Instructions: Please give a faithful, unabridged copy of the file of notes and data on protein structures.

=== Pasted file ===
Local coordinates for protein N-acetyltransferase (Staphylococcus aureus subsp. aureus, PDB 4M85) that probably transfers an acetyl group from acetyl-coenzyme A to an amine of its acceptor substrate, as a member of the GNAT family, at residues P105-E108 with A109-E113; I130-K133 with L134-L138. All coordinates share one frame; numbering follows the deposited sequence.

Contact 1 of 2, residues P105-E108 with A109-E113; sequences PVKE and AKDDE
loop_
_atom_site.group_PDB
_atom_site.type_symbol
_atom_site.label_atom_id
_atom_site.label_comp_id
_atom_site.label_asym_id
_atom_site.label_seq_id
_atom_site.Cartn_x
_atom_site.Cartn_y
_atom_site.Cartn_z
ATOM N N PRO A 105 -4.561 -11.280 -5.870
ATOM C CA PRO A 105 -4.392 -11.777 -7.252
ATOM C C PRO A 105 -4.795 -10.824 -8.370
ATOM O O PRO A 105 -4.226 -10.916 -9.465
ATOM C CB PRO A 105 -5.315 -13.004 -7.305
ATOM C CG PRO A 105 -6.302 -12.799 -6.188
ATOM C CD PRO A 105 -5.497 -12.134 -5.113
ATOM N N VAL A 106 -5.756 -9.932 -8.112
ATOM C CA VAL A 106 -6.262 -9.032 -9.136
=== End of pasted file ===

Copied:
Local coordinates for protein N-acetyltransferase (Staphylococcus aureus subsp. aureus, PDB 4M85) that probably transfers an acetyl group from acetyl-coenzyme A to an amine of its acceptor substrate, as a member of the GNAT family, at residues P105-E108 with A109-E113; I130-K133 with L134-L138. All coordinates share one frame; numbering follows the deposited sequence.

Contact 1 of 2, residues P105-E108 with A109-E113; sequences PVKE and AKDDE
loop_
_atom_site.group_PDB
_atom_site.type_symbol
_atom_site.label_atom_id
_atom_site.label_comp_id
_atom_site.label_asym_id
_atom_site.label_seq_id
_atom_site.Cartn_x
_atom_site.Cartn_y
_atom_site.Cartn_z
ATOM N N PRO A 105 -4.561 -11.280 -5.870
ATOM C CA PRO A 105 -4.392 -11.777 -7.252
ATOM C C PRO A 105 -4.795 -10.824 -8.370
ATOM O O PRO A 105 -4.226 -10.916 -9.465
ATOM C CB PRO A 105 -5.315 -13.004 -7.305
ATOM C CG PRO A 105 -6.302 -12.799 -6.188
ATOM C CD PRO A 105 -5.497 -12.134 -5.113
ATOM N N VAL A 106 -5.756 -9.932 -8.112
ATOM C CA VAL A 106 -6.262 -9.032 -9.136